For the second consecutive year, the folk, traditional and performing artistes in Tamil Nadu are facing the impact of the COVID-19 pandemic. As the state government has banned the temple festivals in the recent announcement to prevent the second wave, they have been left without work and income during the festival months of April, May and June this year too.
The sudden restrictions, without much contemplation about the impact of such restrictions on the lives of these artists, have led to spontaneous protests across the state. Different associations of the artistes have demanded meaningful relief in the wake of the pandemic, but the response of the government has remained apathetic.
Meanwhile, different artists’ associations claim the presence of more than 6 lakh artists, but only around 38,000 have registered themselves in the Tamil Nadu Folk Artists Welfare Board, according to an estimate by the Tamil Nadu Progressive Writers and Artists Association (TNPWAA). The recent announcement of a cash relief of Rs 2,000, as per a Madras High Court order, applies only to 6,810 artists who were enrolled to the board during the last year.
‘BAN LEAVES ARTISTS AT PERIL’
The pandemic is raging in Tamil Nadu with daily infections breaching the 10,000 mark for the first time. With the caseload increasing at a faster pace, the government announced a set of new restrictions on April 10 followed by another announcement of night and Sunday curfews on April 18.
“The ban on festivals will lead to loss of livelihood for lakhs of artists in the state,” said Adhavan Dheetchanya, general secretary of the TNPWAA.
“The situation of the artists is no different from last year. Most of the artistes thrive on their income during the festival seasons of April and May every year, but two consecutive years of ban has left them helpless. It is impossible to overcome the loss of income for two consecutive seasons,” he said.
The TNPWAA and other organisations had extended help to the suffering artistes during the total lockdown last year, as the government announced a paltry relief of Rs 2,000 .
Further, several artistes’ associations held protests on April 12 against the ban on festivals and demanded Rs 18,000 relief per month to overcome the loss of income.
The associations put the number of artistes at around 6 lakh, who engaged in performing more than 100 traditional, folk and performing arts.
‘NO LESSONS LEARNT’
In spite of a bitter experience due to the unplanned lockdown last year, the government seems to have hardly learnt any lessons. The government has not announced any relief to the artistes in the wake of the recent ban.
“The government should have taken the artistes into confidence before announcing the ban. A reasonable cash relief before the ban as an initial measure would have helped the artistes in a huge way,” Adhavan said.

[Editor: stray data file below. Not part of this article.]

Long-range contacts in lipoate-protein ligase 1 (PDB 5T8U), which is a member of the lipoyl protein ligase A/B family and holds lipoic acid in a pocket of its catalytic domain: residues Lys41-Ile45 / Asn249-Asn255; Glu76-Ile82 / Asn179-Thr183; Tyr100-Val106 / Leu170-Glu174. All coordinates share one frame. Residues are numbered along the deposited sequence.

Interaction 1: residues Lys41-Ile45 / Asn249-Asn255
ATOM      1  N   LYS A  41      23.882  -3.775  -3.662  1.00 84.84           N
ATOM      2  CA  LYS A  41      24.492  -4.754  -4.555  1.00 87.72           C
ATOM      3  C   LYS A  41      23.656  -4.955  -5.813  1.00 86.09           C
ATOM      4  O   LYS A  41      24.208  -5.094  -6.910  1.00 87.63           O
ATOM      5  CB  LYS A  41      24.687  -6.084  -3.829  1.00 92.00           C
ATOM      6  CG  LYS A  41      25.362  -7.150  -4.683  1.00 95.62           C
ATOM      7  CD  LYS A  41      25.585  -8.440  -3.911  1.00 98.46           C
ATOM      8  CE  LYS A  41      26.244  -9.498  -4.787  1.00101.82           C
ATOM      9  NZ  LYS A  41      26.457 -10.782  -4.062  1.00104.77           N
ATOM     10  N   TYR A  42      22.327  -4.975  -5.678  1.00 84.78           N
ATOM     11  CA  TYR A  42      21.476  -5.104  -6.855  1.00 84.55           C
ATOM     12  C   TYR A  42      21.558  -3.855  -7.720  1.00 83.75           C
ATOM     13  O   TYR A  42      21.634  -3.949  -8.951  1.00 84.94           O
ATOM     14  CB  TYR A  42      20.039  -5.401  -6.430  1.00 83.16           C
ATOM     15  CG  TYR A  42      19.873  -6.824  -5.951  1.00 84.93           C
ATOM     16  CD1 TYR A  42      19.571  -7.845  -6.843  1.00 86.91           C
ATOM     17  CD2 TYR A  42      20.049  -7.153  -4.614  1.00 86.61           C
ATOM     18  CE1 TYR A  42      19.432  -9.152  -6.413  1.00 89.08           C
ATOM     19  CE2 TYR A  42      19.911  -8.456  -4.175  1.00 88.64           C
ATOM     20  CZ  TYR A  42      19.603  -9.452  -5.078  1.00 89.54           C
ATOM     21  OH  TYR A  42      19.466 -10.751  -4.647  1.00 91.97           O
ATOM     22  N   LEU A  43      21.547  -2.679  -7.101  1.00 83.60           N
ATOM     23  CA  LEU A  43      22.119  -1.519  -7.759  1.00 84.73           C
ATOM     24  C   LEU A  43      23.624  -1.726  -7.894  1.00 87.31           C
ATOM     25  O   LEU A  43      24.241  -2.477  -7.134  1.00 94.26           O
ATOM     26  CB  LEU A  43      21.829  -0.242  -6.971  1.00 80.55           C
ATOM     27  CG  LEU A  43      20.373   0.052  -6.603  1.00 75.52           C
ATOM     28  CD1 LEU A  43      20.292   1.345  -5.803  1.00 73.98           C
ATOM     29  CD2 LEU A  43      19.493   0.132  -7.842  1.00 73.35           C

Around 35,644 artists have registered themselves with the welfare board, which reflects poorly of the awareness created. A special drive for registering in the board attracted only around 6,000 artists more in 2020 after the lockdown was imposed.
“Late in 2020, the TNPWAA held a conference to highlight the demands of the folk artistes. The minister who participated assured constructive measures. But the promises remain only in paper,”
The loss of income and relief would mean that the artistes would have to borrow money for meeting their expenses including educating their children.
A Thappattam (a folk art form) artist said, “The government has not considered our genuine demands on cash reliefs. We had to borrow money to meet our expenses. If the government betrays us this year too, our very existence will be a question mark.”
‘MISLEADING CLAIMS ON CASH RELIEF’
Even as the announcement of the ban has come as a shock, the government seems to highlight the cash relief of Rs 2,000 as a new one.
“The recent announcement of Rs 2,000 cash relief applies to the newly registered 6,810 artists and not to all those registered with the welfare board. The government is projecting this announcement as a new measure, while the fact is otherwise,” Adhavan added.
A Nadaswaram (musical instrument) artist while speaking to NewsClick said, “We used to get a return of more than Rs 2,000 for a single day in the festival seasons. Only a considerable cash relief will save us from starving.”
The functioning of several welfare boards, started after a huge hype, remains pathetic. From appointing members to the boards to sanctioning funds, the consecutive governments have adopted an indifferent approach.
“The duty of the government does not end with providing minimum rations to the artistes. A universal minimum wage should be provided to these artists to save them and the traditional arts from extinction,” Adhavan said.